A guilty plea in the doxxing case against a Kosovar ISIS-sympathizer arouses new concerns that ISIS has personally identifying information on US military and government personnel.
In a different doxxing operation, hacktivists expose emails and other information exchanged among members of US police unions.
The usual cyber-rioting gutters on in the Caucasus, with Armenian and Azerbaijani patriotic hacktivists exchanging attacks.
Google monitors and controls access to Google Play, but researchers at Dr. Web warn that they've found more than sixty Trojanized games in the store.
British bank HSBC recovered over the weekend from a distributed-denial-of-service attack, but the incident was no outlier. DDoS attacks continue to proliferate: they're relatively inexpensive to mount, they can deliver either a direct extortion payoff or serve as misdirection for more serious attacks, and the growing Internet-of-things offers opportunities for botnet wranglers.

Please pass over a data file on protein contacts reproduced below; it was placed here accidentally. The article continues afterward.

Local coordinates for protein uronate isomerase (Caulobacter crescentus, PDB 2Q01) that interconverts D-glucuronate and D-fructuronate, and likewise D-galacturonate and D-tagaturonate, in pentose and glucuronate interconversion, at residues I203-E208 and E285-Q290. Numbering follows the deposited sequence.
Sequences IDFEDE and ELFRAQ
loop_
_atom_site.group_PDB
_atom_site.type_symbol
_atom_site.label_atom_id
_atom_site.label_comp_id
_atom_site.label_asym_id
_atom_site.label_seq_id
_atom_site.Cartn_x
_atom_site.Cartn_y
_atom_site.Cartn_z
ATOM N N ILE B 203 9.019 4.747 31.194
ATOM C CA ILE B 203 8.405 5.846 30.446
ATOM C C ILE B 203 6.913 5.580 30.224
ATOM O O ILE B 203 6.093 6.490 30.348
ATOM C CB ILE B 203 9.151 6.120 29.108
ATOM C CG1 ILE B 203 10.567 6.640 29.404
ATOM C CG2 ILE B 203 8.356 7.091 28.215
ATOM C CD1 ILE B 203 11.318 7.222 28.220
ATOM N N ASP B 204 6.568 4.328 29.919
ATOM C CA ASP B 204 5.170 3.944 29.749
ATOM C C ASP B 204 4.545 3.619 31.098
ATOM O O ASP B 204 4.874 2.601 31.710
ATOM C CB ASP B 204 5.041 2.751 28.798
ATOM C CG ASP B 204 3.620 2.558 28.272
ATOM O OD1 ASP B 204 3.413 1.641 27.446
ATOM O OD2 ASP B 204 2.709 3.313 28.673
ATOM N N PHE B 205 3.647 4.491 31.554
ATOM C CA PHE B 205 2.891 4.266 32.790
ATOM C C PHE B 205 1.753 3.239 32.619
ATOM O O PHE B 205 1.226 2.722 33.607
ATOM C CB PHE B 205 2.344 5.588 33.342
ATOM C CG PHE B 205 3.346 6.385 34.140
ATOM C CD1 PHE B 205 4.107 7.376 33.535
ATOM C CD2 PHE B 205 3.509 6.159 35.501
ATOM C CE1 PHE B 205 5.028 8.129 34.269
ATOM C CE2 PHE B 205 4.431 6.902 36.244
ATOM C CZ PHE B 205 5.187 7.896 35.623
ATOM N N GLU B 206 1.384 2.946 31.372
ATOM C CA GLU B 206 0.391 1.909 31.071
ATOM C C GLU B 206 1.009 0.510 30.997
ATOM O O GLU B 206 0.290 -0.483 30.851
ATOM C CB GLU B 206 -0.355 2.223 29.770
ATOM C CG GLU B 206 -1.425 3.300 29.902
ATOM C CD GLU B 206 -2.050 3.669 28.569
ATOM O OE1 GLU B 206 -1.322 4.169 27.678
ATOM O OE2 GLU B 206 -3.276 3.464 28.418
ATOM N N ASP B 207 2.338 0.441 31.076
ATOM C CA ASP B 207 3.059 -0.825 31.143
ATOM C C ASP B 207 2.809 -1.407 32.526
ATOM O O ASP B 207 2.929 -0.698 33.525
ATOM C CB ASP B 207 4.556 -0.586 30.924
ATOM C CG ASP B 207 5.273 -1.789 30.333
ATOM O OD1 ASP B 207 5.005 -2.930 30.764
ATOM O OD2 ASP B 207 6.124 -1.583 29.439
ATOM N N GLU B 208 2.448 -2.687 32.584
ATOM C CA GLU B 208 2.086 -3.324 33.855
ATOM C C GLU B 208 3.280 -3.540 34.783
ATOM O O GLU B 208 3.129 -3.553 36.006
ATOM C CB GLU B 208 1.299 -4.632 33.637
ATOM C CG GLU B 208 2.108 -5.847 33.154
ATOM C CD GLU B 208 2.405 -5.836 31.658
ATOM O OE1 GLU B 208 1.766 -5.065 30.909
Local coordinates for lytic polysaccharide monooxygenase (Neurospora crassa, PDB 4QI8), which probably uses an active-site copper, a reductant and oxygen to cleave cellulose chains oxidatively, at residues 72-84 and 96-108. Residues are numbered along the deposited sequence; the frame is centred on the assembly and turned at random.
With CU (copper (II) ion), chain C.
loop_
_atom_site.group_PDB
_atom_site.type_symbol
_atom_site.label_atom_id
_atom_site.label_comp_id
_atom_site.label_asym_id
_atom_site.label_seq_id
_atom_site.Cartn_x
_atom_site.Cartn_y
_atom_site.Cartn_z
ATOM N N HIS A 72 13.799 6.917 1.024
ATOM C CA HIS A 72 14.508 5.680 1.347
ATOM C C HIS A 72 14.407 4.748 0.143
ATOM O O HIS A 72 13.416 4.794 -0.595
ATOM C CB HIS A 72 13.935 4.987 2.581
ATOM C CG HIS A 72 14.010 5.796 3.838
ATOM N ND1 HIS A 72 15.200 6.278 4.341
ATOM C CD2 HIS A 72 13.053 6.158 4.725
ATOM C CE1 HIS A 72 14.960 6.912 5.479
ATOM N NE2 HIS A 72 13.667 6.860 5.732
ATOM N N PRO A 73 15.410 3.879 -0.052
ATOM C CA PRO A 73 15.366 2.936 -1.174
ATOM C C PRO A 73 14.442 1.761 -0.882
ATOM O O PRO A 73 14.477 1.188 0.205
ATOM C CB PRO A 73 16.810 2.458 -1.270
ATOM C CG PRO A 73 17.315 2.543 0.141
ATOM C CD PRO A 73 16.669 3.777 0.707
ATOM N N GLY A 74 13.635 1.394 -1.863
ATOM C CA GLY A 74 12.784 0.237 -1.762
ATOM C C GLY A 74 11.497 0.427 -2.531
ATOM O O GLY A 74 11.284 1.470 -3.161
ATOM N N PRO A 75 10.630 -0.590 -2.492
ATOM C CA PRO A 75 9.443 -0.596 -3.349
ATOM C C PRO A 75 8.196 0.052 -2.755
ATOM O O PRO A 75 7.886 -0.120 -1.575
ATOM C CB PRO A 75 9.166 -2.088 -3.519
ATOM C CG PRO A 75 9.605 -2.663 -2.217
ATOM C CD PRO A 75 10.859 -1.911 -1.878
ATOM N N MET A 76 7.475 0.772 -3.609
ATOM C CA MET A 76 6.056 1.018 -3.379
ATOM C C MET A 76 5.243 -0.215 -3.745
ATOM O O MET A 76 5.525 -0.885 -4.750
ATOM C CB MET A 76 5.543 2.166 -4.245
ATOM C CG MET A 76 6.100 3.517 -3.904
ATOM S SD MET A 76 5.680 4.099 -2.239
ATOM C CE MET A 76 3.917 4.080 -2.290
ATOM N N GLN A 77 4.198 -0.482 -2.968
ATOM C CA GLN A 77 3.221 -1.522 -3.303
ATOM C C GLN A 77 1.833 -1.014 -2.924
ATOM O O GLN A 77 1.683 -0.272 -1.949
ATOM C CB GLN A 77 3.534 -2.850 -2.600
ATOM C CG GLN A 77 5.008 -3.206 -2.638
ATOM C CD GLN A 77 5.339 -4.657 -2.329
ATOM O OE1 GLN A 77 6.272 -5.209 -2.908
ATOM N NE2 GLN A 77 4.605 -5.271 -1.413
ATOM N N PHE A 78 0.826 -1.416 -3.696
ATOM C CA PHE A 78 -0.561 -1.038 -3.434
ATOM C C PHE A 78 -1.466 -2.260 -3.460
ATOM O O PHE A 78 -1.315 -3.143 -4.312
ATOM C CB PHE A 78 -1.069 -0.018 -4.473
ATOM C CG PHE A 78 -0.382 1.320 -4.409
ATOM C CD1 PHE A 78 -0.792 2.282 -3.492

In industry news, Symantec closes the Veritas sale as it refocuses on its core security business. Fortinet's good earnings tide last week lifted the share-price boats of CyberArk and Palo Alto Networks as well. But the big news is the apparent demise over the weekend of Norse Corporation, famous for its gorgeous attack map. CEO Glines has departed, Norse's sites (including that map) are dark, and rumors suggest the company's remaining assets and operations may be folded into SolarFlare, which shares some investors with Norse.
The US and EU did not succeed in reaching a modus vivendi on Safe Harbor. National European privacy authorities are expected to announce their next move this Wednesday.